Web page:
PRESENTATIONS ON THIS YEAR’S MEETING THEME: The Future of Trees in Edgewood: Hear from Tree Experts on Where We Are and Where Are We Going. First, a 7-minute film was screened of David Schwartz, an arborist with over fifty years of experience, speaking of the special challenges to trees in urban Rhode Island.

Finally, our keynote speaker, Robert (Lou) Allard spoke about the RI Department of Environmental Management’s programs to encourage the conservation and promotion of urban trees in the State. After the presentation, he answered questions from the audience.

FIND YOUR NEIGHBORHOOD’S TREE EQUITY SCORE HERE: You can even search your own house lot. www.treeequityscore.org

Cranston Removes Debris From December 23 Storm

Cranston’s Departments of Public Works and Parks & Recreation brought in heavy equipment last week to clear large objects that were lodged in Stillhouse Cove following the near-record high tide of December 23, 2022. Participating were Ray Tessaglia, Parks and Recreation Director and John Corso, Highway Department Manager. Dennis Conte, City Mason, can be seen cutting up a dock.

December Storm Brought Record Sea Levels

Over the last several years, EWPA has engaged in a number discussions of potential flooding scenarios in our area.  On December 23, 2022, we got a full-blown demonstration. 

The Fox Point Hurricane Barrier was closed when the water level there peaked at 9.2 feet at 8 a.m. thanks to a 3.79-foot storm surge.  It was the ninth-highest level ever recorded at the Fox Point gauge and the highest since Hurricane Bob in 1991.

The photos below demonstrate the flooding’s local impact.

STEM Kids Get High-Profile Visit to Stillhouse Cove

On July 15, 2022, twenty Mystic Aquarium STEM Advantage campers from Cranston public schools (grades three to six) eagerly explored the water, shoreline and grass area at Stillhouse Cove. They proudly showed their friends the large clumps of seaweed and silversides, clams, and crabs they found.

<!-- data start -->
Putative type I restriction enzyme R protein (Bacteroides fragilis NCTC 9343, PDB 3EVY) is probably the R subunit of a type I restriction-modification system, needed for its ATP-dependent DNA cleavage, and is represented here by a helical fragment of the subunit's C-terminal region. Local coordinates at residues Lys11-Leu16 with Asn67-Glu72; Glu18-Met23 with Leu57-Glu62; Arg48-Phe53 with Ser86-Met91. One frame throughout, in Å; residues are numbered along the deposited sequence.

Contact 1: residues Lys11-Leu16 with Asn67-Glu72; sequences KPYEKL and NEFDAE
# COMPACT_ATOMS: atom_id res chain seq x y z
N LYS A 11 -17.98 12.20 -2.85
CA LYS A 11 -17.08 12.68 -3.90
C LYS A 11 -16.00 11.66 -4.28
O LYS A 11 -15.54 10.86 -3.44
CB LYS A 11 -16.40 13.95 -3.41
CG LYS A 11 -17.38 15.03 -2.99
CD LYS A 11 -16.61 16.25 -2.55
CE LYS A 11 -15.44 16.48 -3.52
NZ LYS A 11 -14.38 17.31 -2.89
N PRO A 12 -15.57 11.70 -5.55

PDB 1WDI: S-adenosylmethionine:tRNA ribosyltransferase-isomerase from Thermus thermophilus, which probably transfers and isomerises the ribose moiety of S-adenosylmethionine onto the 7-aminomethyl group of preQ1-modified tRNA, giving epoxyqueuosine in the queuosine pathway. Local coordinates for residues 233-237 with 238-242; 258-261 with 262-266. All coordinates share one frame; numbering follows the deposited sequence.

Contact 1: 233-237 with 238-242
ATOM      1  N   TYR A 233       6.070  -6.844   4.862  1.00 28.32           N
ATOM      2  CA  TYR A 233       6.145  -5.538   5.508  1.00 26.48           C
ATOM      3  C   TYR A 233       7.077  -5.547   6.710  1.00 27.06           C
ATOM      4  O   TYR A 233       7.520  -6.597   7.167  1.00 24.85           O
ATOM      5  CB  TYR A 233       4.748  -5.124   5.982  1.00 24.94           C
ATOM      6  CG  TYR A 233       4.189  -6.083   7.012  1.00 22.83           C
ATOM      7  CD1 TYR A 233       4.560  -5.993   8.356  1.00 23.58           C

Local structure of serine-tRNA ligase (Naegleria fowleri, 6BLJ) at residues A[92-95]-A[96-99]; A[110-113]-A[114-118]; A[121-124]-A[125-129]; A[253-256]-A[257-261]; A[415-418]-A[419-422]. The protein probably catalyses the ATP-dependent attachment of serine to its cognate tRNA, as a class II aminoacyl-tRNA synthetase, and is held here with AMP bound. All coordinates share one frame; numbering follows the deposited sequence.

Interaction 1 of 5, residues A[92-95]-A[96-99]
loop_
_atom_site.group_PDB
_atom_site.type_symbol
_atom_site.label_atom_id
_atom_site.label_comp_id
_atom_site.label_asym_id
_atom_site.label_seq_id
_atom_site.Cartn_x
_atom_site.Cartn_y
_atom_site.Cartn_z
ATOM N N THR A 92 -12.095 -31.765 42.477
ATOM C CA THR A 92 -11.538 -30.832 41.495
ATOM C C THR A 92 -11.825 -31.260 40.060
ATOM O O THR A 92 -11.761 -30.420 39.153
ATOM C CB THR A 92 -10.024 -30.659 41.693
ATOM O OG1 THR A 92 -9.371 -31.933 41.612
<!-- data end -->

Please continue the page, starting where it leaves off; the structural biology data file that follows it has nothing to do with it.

Caitlyn Blankenship, statewide coordinator for STEM Advantage RI, said the campers visited Stillhouse Cove to learn how to be environmental stewards while advancing their knowledge on aquatic research. Campers took water samples to test the Cove’s Ph levels, oxygen and turbidity. 

The campers were too engrossed in their activities to pay much attention to their high- profile visitors including Cranston Mayor Ken Hopkins, Senator Sheldon Whitehouse, and Cranston City council members Lammis Vargas, Jessica Marino and John Donegan. Also present were representatives from the United Way, the YMCA, the Rhode Island Foundation, and the Edgewood Waterfront Preservation Association (EWPA). 

See the Cranston Herald article below for full details.

A-little-exploration-can-go-a-long-way-Cranston-Herald

From left: Senator Sheldon Whitehouse, Cranston Mayor Kenneth Hopkins, Cranston City Council member Jessica Marino, Council member John Donegan, Council member Lammis Vargas, RI Stem Advantage Coordinator Caitlyn Blankenship, and Christy Clausen of the YMCA.
From left President and CEO of United Way of Rhode Island Courtney Nicolato, Marlene Guay of United Way, Senator Sheldon Whitehouse, Cranston Mayor Kenneth Hopkins, Cranston City Council member Jessica Marino, and Council member John Donegan.